The Constitution was made to guard the people against the dangers of good intentions." --American Statesman Daniel Webster (1782-1852)

Monday, October 24, 2016

Monday Music "Cats in the Cradle" by Harry Chafin

  This song I heard back in the 70's and I remembered it because of the story it told of a father that was always "too busy".  I saw similarities between this and the relationship between me and my Dad.  I know it was a different time and my dad had to work.  he was a CID agent with the U.S Army and his job kept him hopping so he wasn't around much.  My dad did try to play catch with me and my brother a few times and do other things like go fishing as "the guys" but he wasn't around much as I would have hoped.  We took a back burner to his career and I don't hate him for it,  It was the way it was.  His devotion to duty is where I got mine and my brother got his so we did learn a lot from our Dad.  But also because this song I make sure that I am available for my son and his activities and I spend a lot of time with my son because he is my son and he is a good kid and hopefully he will be a good man.  This song reminded me of that time can move quickly and before you know it, you will be attending graduation and wondering "what the hell happened".  I try to balance my work and home life as the best I can.  My son is my legacy and I try to "do right" by him.       I have a 90's song in mind for next weeks "Monday Music"

"Cat's in the Cradle" is a 1974 folk rock song by Harry Chapin from the album Verities & Balderdash. The single topped the Billboard Hot 100 in December 1974. As Chapin's only No. 1 hit song, it became the best known of his work and a staple for folk rock music. Chapin's recording of the song was nominated for the 1975 Grammy Award for Best Male Pop Vocal Performance and was inducted into the Grammy Hall of Fame in 2011.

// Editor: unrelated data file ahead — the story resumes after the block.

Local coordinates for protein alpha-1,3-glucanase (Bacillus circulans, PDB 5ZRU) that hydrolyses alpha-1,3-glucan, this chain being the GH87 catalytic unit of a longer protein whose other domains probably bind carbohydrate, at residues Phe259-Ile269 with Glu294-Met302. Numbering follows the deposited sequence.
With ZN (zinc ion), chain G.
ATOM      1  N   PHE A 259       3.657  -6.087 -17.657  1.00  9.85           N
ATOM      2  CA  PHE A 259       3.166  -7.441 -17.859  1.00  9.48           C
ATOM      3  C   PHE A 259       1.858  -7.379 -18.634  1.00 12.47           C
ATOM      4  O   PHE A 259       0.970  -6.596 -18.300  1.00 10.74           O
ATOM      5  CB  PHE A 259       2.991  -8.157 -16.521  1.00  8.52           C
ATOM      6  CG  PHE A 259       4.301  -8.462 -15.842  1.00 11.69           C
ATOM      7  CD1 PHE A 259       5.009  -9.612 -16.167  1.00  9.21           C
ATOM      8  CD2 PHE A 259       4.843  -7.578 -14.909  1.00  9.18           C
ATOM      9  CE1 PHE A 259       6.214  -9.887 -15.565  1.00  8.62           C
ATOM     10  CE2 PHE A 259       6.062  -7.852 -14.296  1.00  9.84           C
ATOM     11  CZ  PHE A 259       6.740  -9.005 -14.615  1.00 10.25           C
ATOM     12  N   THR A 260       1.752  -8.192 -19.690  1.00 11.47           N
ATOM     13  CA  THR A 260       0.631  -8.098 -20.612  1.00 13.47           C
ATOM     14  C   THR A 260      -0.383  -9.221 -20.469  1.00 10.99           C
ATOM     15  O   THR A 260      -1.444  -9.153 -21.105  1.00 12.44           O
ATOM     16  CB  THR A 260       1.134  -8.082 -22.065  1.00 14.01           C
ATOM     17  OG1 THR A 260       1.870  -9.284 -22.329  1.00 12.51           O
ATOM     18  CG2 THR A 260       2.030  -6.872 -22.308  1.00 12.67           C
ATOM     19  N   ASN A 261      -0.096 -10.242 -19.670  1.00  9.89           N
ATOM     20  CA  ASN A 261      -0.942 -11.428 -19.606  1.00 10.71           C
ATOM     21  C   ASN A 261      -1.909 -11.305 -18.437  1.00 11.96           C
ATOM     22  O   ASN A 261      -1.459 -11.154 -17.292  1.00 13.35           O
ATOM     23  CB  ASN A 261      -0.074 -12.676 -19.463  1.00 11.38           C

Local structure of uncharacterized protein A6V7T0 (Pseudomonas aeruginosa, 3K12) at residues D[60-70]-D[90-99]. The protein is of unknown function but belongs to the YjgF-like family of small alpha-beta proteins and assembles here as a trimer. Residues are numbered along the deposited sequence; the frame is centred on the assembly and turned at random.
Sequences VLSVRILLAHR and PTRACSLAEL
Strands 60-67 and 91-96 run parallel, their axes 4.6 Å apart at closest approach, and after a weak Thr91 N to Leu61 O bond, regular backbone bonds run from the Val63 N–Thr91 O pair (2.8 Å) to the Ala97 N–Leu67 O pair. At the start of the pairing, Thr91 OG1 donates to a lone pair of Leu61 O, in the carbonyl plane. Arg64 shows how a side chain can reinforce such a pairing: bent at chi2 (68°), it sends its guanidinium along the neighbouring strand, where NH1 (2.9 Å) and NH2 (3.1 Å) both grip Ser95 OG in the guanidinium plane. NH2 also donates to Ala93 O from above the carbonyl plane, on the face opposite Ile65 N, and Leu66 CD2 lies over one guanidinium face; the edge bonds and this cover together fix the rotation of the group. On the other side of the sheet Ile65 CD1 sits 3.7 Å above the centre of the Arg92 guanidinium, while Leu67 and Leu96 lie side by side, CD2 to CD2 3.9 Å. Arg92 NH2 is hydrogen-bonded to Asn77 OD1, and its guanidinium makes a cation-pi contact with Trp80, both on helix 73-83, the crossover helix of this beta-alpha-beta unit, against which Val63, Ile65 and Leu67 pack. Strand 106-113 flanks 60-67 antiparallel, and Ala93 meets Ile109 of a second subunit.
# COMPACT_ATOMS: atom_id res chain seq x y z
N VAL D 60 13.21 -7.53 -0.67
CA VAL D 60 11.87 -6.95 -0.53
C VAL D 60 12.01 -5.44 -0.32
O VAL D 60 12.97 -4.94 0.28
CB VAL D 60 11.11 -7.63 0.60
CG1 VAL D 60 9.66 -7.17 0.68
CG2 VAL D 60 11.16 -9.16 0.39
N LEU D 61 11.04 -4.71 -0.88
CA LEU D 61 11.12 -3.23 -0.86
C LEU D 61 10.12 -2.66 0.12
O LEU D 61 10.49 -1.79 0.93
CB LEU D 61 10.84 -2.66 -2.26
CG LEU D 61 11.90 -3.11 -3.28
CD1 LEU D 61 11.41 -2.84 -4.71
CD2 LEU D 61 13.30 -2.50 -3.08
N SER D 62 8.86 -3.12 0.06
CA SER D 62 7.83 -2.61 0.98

The song's lyrics began as a poem written by Harry's wife, Sandra "Sandy" Gaston; the poem itself was inspired by the awkward relationship between her first husband, James Cashmore, and his father, John, a politician who served as Brooklyn Borough President. She was also inspired by a country music song she had heard on the radio.  Harry also said the song was about his own relationship with his son, Josh, admitting, "Frankly, this song scares me to death."

The song is told in the first-person by a father who is too busy with work to spend time with his son. Each time the son asks him to join in childhood activities, the father issues vague promises of spending time together in the future. While disappointed, the son accepts his excuses and yearns to "be like you, Dad." The first verse tells of his absence at his son's birth and walking, as "there were planes to catch and bills to pay"; the second verse relates the father buying the son a baseball as a birthday present but likewise declining to play catch.
The final two verses reverse the roles. In the third verse, the son returns home from college and his father finally has some time to spend with him. Instead, the son just wants to go out and asks the father for the car keys. The fourth verse advances the story quite some time, when the father is long retired and his son has started his own family some distance away. The father makes a phone call to his son and invites him for a visit, but the son has his own issues with his job and his children are sick with the flu. He tells his father he will visit him if he "can find the time" and says "it's been sure nice talking to you" before he says goodbye. The final two lines of the song reflect the father's observation of what has happened:
The song's chorus references several childhood things: The Cat's in the Cradle string game, silver spoons that are given to babies as christening gifts, and the nursery rhymes Little Boy Blue and Man in the Moon.

1 comment:

  1. Great song, and I remember it well... It's pretty much the life of a career military person too... Sadly...